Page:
Birth story

It took me as long to write as it did to make her but here it is in all its glory: Charlie's birth story.

I started my maternity leave about 2 weeks before my due date. I spent loads of time walking around the city which was especially pleasant as London was still transitioning from autumn to winter. While I not-so-secretly hoped that two weeks of walking would induce labor before my due date, that didn’t completely work for me! But it was nice to have one of my favorite pastimes to keep me occupied while we waited for Charlie to be ready.
I had oodles of time to explore with other friends who were on maternity leave (lots of babies in our circle of friends within 6 months of each other!) Walking for treats definitely kept my spirits up. Plus I needed the calories, ya know what I mean? ;)

Family came into town a few days before my due date so I had both extra company and pressure to deliver...literally. In the best way, of course!

I was beyond excited when I started feeling definite contractions early on Thursday morning (I was due on a Friday) small, short and easy to breathe through, I thought I could totally do this if that was what labor was going to feel like. Ha what a silly, naive thought...

I kept track of every twinge on a labor app and Taylor stayed with me in case things moved quickly. When it was clear nothing was happening, he went to work and I kept walking and timing until my tiny contractions were just a few minutes apart. I took Gayle and Natalie on a tour around town, still walking as much as possible to encourage Charlie to come out. By the late afternoon, we felt that it was time to do. I waited for Taylor to get home from work to go to the hospital together but everything stopped completely! No more contractions. Boo.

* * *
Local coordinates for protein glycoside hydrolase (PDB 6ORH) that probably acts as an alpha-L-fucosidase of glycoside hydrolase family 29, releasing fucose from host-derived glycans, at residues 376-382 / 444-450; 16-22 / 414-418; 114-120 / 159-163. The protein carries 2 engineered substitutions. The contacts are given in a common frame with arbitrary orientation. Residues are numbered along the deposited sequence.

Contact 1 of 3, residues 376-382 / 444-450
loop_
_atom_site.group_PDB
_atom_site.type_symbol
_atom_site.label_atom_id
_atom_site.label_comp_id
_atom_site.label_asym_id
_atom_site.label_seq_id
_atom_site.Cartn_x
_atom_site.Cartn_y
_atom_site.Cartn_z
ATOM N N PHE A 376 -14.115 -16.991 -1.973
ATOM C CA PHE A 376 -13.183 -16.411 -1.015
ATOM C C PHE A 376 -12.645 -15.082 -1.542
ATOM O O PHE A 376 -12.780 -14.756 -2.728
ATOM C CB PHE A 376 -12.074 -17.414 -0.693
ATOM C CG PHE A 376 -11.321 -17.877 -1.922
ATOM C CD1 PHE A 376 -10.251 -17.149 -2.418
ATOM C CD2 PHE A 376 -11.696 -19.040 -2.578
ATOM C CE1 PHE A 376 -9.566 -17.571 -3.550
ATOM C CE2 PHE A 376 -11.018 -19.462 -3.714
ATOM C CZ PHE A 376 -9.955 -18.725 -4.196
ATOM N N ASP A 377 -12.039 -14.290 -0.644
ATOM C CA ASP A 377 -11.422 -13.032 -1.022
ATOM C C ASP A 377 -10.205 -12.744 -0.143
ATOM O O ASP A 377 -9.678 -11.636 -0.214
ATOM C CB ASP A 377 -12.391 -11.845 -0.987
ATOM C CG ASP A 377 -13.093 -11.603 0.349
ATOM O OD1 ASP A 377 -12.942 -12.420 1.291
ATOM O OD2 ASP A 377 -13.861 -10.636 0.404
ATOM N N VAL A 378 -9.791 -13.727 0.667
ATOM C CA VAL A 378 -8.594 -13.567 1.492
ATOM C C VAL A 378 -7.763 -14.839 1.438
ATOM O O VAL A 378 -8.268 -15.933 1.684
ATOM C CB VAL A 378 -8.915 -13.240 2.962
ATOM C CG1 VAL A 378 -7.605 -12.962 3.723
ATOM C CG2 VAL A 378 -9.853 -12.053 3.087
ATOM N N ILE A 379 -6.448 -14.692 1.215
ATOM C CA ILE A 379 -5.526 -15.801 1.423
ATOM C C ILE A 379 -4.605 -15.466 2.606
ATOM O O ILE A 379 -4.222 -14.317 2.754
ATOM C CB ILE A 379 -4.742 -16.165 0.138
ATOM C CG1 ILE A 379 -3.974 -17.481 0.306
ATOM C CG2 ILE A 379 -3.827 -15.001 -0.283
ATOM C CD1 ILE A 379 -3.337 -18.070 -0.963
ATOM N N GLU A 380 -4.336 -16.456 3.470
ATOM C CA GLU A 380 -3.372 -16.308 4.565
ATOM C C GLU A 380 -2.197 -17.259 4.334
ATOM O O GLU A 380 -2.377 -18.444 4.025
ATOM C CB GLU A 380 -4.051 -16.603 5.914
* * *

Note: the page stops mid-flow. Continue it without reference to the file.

This story repeated itself for 3. More. Days. I would contract for several hours with these small pains getting closer and closer together only for them to stop suddenly and completely. To add insult to injury, I was only contracting regularly during the night. I was so excited for any sign of progress that timing and waiting for these contractions would keep me awake so I didn’t sleep for those three days.

Basically everything every expectant mom has ever said about the last few days/weeks feeling like an eternity is true. I was so excited to meet this little girl and indescribably anxious that something could still go wrong which made the minutes crawl by at a snail’s pace.

Checked out the Christmas Lights on Regent Street. Having no Thanksgiving means London is sprinkled with Christmas magic from early November.

40 weeks+2 days (photo taken about 16 hours before my water broke)

I kept my previously scheduled appointments with the midwives to check my blood pressure, protein level and ‘progress’ only to find that nothing was happening. No dilating or softening or anything! I was glad to hear both baby and I were perfectly healthy but COME ON.

On Sunday morning, I woke up on my own. I hadn’t done that in months since my alarm was baby girl’s kicks and wiggles perfectly timed to when I need to get up and get ready for work in the  morning. It was like clockwork for months so when she didn’t wake me up, I panicked. I waited for the longest 30 minutes to see if she was just sleeping late before telling Taylor I couldn’t feel her and then we phoned the hospital. They told me to come in immediately as that is a serious sign of trouble. My heart pounding in my ears was the only thing I could focus on as we rode in silence to the hospital 15 minutes away.